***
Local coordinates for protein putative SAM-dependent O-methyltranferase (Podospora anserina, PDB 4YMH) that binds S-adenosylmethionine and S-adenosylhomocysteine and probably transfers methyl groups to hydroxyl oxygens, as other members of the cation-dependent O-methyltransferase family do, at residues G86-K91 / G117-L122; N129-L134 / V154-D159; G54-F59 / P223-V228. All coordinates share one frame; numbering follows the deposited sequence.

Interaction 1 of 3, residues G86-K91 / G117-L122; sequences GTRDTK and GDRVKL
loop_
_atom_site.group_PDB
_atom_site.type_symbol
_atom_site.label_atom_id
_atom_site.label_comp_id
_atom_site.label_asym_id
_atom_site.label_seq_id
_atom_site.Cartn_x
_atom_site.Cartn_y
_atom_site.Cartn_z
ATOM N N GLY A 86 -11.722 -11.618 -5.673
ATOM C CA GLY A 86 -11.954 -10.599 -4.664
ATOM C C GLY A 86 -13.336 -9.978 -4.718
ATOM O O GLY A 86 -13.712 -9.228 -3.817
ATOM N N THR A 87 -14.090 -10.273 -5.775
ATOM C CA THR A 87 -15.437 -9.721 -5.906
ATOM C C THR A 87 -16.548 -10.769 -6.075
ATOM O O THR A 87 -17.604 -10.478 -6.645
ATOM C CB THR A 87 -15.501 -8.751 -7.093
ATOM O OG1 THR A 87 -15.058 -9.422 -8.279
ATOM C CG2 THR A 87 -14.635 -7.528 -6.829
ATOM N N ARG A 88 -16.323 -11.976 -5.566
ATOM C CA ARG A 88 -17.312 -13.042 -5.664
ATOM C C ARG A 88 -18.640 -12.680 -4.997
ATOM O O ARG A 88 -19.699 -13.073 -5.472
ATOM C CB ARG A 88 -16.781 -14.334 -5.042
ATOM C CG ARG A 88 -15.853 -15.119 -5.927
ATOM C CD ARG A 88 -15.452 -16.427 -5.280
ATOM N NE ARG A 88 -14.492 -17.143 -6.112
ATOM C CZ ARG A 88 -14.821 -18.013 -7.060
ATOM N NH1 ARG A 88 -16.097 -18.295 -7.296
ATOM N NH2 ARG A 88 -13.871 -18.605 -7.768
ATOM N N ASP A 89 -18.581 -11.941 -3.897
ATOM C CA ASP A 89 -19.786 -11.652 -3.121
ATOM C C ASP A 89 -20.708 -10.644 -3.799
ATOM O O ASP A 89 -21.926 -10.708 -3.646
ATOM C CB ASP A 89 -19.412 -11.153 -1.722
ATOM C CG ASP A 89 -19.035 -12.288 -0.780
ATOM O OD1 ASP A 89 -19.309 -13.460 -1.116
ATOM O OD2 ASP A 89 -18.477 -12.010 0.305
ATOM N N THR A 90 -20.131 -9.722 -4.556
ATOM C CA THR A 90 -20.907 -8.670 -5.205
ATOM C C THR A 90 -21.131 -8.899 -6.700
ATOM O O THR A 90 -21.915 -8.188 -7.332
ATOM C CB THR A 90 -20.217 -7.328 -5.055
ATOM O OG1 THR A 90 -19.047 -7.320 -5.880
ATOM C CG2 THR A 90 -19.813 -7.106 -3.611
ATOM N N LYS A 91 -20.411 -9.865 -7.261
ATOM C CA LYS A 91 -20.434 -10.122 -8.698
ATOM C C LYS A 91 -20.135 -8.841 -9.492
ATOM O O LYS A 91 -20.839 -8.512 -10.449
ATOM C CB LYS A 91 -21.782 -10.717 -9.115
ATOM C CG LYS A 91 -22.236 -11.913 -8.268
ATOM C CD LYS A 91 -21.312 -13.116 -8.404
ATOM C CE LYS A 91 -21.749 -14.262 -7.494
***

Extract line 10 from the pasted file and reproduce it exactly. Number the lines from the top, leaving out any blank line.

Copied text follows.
_atom_site.Cartn_x